The CSS Acadia is the first ship built specifically to survey Canada’s northern waters. She was launched in 1913 and is the only surviving ship to serve Canada during both World Wars. The ship was retired in 1969 and became part of the museum’s collection in 1982. the steel-hulled boat is beautifully built, with extensive woodwork throughout.
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Cruise Ships

Halifax is a major cruise ship port. Last year 141 cruise ships brought 22,309 passengers to the city. We could see two of the three in port today from the deck of the Acadia.
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Theodore Too, Dirona and the HMCS Sackville viewed from the deck of the Acadia.
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The museum display included the intact store W. M. Roberston and Sons in its original location with inventory it carried in the early 1900s. These beautiful blocks caught our attention on the street from outside the museum.
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From the museum we walked the harbor front boardwalk to the cruise ship terminal to see if we could get a good vantage for the ships leaving. Jennifer tried out the hammocks along the way.
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Power Connections

Now that’s a shore power cord. One of the cruise ships had already left by the time we arrived and this is its shore power cord. We have a Glendinning to power our shore power cord in, whereas the cruise ships use a forklift.
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Bicycle Repair

Halifax is very bicycle friendly. This is a bicycle repair station, complete with air, tools and a support for the bike while working on it.

Show locations on map Click the travel log icon on the left to see these locations on a map, with the complete log of our cruise.

On the map page, clicking on a camera or text icon will display a picture and/or log entry for that location, and clicking on the smaller icons along the route will display latitude, longitude and other navigation data for that location. And a live map of our current route and most recent log entries always is available at


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5 comments on “Maritime Museum of the Atlantic
  1. Steven Coleman says:

    Hello James,

    Something’s are extremely hard to assess and while the Halifax explosion on December 6th, 1917 is probably the largest accidental explosion before the development of nuclear weapons, I really don’t think it’s the largest. one made by man.

    When considering the destructive energy of an explosion various factors have to be considered as the weight of the material involved doesn’t tell the entire story. Proximity, chemical composition, tamping and purity or in the case of thermobaric weapons preheating and external oxygenation all play a role.

    I still consider the Mines in the Battle of Messines detonated on June 7th 1917, to be the largest man made explosion. At any rate they killed more people and moved more mass than any non-nuclear explosion in history.

    I’m not sure they didn’t move more mass than that multistage the Soviets set off in the 1960’s. And that was the largest explosion of any type made by man.

    • There are so many explosions “competing” for the crown that there is an entire Wikipedia page dedicated to the topic. Your arguments and the facts supporting them seem perfectly reasonable to me. The Museum claims the explosion to have been the largest but, as you said, there are many ways to size an explosion. It was deffinitely a big one.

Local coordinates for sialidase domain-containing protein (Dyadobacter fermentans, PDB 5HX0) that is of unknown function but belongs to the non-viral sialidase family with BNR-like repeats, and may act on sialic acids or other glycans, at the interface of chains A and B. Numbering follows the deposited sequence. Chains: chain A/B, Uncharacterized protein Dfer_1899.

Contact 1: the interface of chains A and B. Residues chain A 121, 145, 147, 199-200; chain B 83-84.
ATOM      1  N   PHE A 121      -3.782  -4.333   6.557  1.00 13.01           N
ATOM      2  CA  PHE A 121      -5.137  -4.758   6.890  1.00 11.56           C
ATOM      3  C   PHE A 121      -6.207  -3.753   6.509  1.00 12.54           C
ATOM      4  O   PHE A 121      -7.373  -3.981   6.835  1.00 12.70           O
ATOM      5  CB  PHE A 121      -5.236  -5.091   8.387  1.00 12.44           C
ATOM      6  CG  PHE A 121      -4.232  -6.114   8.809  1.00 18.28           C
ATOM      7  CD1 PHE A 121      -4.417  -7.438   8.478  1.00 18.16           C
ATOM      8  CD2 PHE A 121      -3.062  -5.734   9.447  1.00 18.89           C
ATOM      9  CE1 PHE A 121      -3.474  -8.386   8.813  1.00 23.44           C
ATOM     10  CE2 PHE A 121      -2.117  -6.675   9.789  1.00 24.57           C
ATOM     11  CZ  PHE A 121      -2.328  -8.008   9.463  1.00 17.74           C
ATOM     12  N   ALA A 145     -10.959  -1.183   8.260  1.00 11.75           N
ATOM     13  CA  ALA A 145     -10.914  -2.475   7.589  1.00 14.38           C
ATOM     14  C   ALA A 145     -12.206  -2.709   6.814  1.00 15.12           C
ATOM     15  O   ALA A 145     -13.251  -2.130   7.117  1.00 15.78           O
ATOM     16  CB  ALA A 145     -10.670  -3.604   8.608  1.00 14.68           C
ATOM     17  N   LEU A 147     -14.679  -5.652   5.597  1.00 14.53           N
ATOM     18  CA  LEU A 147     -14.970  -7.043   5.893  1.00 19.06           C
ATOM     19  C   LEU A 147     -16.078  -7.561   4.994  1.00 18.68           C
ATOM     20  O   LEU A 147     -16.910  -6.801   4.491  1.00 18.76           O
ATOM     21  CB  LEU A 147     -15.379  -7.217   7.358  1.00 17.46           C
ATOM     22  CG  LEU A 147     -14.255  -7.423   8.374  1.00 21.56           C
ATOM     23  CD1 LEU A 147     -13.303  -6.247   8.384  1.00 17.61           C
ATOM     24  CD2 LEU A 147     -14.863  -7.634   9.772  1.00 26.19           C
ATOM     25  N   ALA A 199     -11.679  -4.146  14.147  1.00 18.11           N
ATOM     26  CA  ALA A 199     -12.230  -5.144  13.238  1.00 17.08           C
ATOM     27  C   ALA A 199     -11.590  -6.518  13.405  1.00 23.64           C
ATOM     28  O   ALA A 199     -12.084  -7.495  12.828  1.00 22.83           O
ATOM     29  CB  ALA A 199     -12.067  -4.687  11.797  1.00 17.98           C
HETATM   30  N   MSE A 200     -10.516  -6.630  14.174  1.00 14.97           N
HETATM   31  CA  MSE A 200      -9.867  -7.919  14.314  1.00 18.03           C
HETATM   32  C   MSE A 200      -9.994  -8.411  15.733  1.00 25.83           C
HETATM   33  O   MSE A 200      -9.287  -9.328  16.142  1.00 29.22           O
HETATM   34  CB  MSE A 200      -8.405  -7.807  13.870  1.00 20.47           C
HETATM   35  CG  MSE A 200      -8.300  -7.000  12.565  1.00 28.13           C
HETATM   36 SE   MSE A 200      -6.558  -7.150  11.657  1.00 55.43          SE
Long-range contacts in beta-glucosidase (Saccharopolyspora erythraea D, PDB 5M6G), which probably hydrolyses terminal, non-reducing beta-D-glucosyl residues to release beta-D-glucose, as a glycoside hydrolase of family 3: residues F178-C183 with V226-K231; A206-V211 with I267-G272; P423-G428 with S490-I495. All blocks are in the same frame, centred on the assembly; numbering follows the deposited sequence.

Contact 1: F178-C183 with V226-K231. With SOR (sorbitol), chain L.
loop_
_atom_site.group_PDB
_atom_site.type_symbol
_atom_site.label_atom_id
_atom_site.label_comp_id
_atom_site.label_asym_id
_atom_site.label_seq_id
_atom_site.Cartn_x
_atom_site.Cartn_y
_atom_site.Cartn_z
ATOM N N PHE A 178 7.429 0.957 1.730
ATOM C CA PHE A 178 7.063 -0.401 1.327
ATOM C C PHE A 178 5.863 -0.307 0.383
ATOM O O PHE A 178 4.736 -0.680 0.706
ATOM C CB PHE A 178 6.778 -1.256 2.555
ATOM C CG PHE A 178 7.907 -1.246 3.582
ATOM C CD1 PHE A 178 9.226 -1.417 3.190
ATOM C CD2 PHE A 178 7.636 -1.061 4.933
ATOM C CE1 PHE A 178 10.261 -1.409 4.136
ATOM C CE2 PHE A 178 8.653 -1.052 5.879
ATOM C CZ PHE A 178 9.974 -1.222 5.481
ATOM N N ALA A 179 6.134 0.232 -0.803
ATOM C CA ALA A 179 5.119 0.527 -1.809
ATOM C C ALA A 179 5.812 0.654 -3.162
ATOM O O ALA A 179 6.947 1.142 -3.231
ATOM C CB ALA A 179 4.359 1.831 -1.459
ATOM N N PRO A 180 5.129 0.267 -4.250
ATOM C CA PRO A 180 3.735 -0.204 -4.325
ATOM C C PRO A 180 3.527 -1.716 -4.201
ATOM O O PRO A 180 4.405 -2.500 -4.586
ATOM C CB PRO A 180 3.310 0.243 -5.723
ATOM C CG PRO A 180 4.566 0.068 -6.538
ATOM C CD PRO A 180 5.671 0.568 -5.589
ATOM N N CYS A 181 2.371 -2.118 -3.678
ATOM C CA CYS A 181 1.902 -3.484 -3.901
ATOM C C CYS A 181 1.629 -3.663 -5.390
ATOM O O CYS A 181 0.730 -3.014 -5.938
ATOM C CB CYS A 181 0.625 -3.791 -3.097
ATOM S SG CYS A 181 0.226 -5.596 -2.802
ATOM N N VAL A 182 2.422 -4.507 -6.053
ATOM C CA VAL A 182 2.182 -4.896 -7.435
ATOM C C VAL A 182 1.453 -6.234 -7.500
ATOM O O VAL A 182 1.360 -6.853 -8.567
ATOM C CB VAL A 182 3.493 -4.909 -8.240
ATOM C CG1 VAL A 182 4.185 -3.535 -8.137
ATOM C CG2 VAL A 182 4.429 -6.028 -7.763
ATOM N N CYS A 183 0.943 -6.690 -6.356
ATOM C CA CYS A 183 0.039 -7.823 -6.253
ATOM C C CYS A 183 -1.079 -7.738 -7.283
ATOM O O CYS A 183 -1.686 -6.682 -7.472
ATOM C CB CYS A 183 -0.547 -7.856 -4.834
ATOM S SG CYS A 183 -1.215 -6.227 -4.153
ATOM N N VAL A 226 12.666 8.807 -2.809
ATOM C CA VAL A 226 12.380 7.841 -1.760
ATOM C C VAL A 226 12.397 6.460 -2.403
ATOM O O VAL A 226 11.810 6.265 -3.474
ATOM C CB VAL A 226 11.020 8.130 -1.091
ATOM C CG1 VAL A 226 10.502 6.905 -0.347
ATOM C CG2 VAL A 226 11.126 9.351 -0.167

2. Larry O'Keefe says:

    Hi, James and Jennifer-

    We have been following your incredible journey since the beginning. I wonder if you might share a little bit about your planning process? Wondering how far in advance you plan routes and destinations and how you approach the process? Seems like this could be a topic for a seminar/presentation at some point.

    • We do long-range planning of a year out or more between countries and for crossing oceans. It’s in our best interest to avoid hurricane and cyclone seasons and our insurance doesn’t cover us for named storms in season. So our plans avoid the affected regions during those times, such as the South Pacific between Dec 1 and March 31.
      Another high-level constraint is major ocean crossings have a preferred time of the year to cross where the weather is statistically calmest. For example, the best time to cross the Tasman Sea from New Zealand to Australia is May-June. We aimed to cross in early May and ended up leaving May 15.
      We do shorter-range planning within countries or regions of maybe a few weeks or a couple of months ahead. For places, such as the northeast coast of the US where there are lots of places to go and no specific weather restrictions our plans tend to be very open-ended. Right now our only plans are to keep running south and stay ahead of the frost line.
      Next year we plan to cross the Atlantic and ultimately to cruise Norway and the Baltic Sea. That crossing is very dependent both on good weather and, for the more northern crossings, iceberg season. The farther north you cross (eg. Newfoundland to Ireland), the shorter the passage distance, but the more icebergs are a risk until about July. Going further south, eg. Bermuda to Azores and north is an option, but the statistically reasonably weather for the crossing doesn’t start until May. So it’s a long way out of the way for a gain of a few weeks. We’re still working on a plan.
      We have an article coming out in Passage Maker likely early next year that covers this.